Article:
Next week, Australia faces Great Britain in the semi-finals of the Davis Cup. There’s an obstacle in our path.
His name is Andy Murray, he’s the third-best player in the world, and he has not been beaten by an Australian in singles for the past 10 years. (*Who was the last Aussie to beat him in singles? The answer is below.)
The big issue is whether we can win the other two singles matches, and the crucial doubles match. To do that, we will need to have our best pair, picked on merit – not on sentiment, loyalty, reputation, inside connections, or all of the above.
In a word, we will need to have a pair that includes our best doubles player – a bloke called John Peers – rather than the best-placed aspirant for the position, Lleyton Hewitt.
Davis Cup captain Wally Masur has picked Australia’s squad for the last-four clash, with Nick Kyrgios’ omission – and Bernard Tomic’s return – headlining the announcement.
There was no place for Peers, not even as a hitting partner.
But if we really want to win the Davis Cup, there’s no room for sentiment: it’s time to say goodbye Lleyton, welcome Peersy.
Britain used to be easy meat when Murray, a Scottish nationalist, opted out of the Davis Cup.
But since then Andy has decided that he is also a Briton, and he’s played in every tie since 2013.
Now they stand just two ties from winning Great Britain’s first Davis Cup since 1936. Murray would love to add the Davis Cup to his Wimbledon, US Open and 2012 Olympics titles.
Andy gets on well with Kyrgios, but this year he’s put him out of three of the four grand slams, for the loss of just one set.
Maybe that’s why Kyrgios wasn’t included.
Murray has also beaten Bernard Tomic in straight sets both times he’s played him.
So the Scotsman will be confident against whoever he plays, be it Tomic or Sam Groth.
If Murray wins both his singles ties, Australia will have to beat Britain’s other singles player – probably James Ward, a journeyman with a history of outperforming himself in Davis Cup matches – both times just to stay alive.
On paper, any of the Aussies should be a sure bet to put away Ward, who is ranked just 135 in the world.
But then, on paper, John Isner should have squashed him in their first-round tie in Glasgow in March; instead, Ward beat the American number one 15-13 in the final set. It was the third time he has upended the rankings when Davis Cup pressure is on.
And the doubles will be crucial – particularly if Andy decides to join his older brother Jamie Murray to make up the British pair.
He doesn’t usually play doubles, but when he does, his Davis Cup record in this decade is 4-0.
That’s why we need John Peers. He’s a 27-year-old from Melbourne, who specialises in doubles.
He hasn’t attracted headlines, because the media treats doubles as not worth covering.
But he is now ranked 14th in the world in doubles. His partner, as it happens, is Jamie Murray.
Two months ago they were the runners-up at Wimbledon, now they are in the quarter-finals at the US Open – and Peers is the last Australian to score a win over Andy Murray.
Last month at the Canadian Open in Montreal, Andy decided to warm up for the Davis Cup by teaming up with Indian doubles whiz Leander Paes.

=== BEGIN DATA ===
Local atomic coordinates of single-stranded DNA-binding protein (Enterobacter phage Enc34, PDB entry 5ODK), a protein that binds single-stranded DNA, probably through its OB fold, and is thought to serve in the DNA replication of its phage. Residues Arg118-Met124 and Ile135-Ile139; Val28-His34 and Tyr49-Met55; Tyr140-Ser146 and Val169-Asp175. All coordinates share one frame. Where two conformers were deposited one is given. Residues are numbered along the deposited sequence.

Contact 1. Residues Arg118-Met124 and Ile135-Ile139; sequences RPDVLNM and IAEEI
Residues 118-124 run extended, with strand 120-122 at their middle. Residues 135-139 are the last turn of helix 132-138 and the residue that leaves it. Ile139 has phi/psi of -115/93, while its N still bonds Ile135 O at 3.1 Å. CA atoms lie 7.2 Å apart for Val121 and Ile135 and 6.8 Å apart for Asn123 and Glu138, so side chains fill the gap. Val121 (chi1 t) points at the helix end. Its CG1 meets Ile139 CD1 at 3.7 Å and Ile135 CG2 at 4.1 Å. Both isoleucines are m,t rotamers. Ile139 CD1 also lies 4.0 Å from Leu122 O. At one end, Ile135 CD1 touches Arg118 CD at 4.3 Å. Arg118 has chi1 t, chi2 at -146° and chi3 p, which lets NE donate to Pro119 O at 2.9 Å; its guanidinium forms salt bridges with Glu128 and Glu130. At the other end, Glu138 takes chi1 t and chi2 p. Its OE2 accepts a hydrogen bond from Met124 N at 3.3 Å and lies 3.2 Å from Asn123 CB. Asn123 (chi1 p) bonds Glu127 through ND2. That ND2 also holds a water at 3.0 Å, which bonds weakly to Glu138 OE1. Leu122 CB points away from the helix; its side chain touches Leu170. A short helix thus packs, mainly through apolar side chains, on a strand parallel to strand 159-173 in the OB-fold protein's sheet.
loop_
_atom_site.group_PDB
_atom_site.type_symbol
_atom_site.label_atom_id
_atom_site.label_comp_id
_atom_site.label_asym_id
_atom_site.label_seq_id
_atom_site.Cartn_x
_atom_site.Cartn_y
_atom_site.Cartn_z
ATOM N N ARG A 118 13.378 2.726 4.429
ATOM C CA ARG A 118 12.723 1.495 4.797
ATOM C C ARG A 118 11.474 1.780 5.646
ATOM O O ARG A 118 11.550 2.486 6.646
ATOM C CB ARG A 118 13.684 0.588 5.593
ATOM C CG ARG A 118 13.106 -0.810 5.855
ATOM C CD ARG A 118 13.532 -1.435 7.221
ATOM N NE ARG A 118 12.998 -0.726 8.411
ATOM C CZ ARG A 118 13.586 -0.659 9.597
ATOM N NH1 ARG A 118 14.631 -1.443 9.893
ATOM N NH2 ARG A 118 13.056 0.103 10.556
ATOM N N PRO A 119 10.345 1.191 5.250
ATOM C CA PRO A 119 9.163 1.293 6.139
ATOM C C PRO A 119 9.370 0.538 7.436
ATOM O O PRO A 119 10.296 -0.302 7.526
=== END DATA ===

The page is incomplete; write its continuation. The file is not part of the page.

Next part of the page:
But in the first round, A. Murray and Paes found themselves up against J. Murray and Peers, who proceeded to win 6-4 7-6.
Peers is the son of former top 100 player Elizabeth Little. He went to college in the US, and joined the professional circuit in 2011.
In 2012, he made rapid progress up the doubles ranks, winning seven Challenger titles (mostly with fellow Aussie John-Patrick Smith), then early in 2013, swapped partners to play with Jamie Murray.
Within two months they had downed the Bryan brothers to win their first title on the main tour, and now they are ranked the fifth-best pair in the world.
Peers has been Australia’s top doubles player for several years now. So why hasn’t he been picked for the Davis Cup?
Because Hewitt stands in the way.
Hewitt is now 33, and semi-retired from tennis. But he has sought to maintain a niche in Australia’s Davis Cup team as a doubles player: first with Chris Guccione, and now with Groth.
It has been only partly successful: two wins, against Uzbekistan and Kazakhstan, but two losses against France and a stand-in pair from the Czech Republic.
Peers is ranked 14 in the world in doubles; Lleyton is ranked 166.
This year Peers’ record on the main tour is 35 wins to 19 losses; Lleyton’s is a humble 7-9.
Even over the past three years, Hewitt’s doubles record on the main tour is 25-26; Peers, by comparison, is 108-68.
We have the wrong man in the team.
OK, you can bring on all the clichés about Lleyton’s big heart, his service to the country, his ability to rise to the occasion.
The facts show that time and again, they have not been enough to ensure he wins doubles matches.
He is just not sharp enough, not threatening enough, to beat top players. And that’s what Australia needs.
By all means, have Lleyton in the wider squad for next week’s match in Glasgow.
He is a great inspiration to the younger players, an embodiment of commitment and fighting spirit. Just for him to be at courtside will help the boys on the court.
But he should not be one of the boys on the court. He is not good enough anymore; we have someone else who is better.
John Peers has long since earned his place on the Davis Cup court.
If he is not selected, it will suggest that Tennis Australia looks after its mates rather than picking teams on merit.
* Paul Baccanello, an Adelaide battler whose career was ended early by injury, was the last Aussie to beat Murray, then 18, in the quarter-finals of the Vancouver Challenger event in 2005. Six months later, Murray downed Lleyton Hewitt to win his first ATP title in San Diego, and no Australian has beaten him since.
Tim Colebatch is a tennis nut and former Fairfax journalist.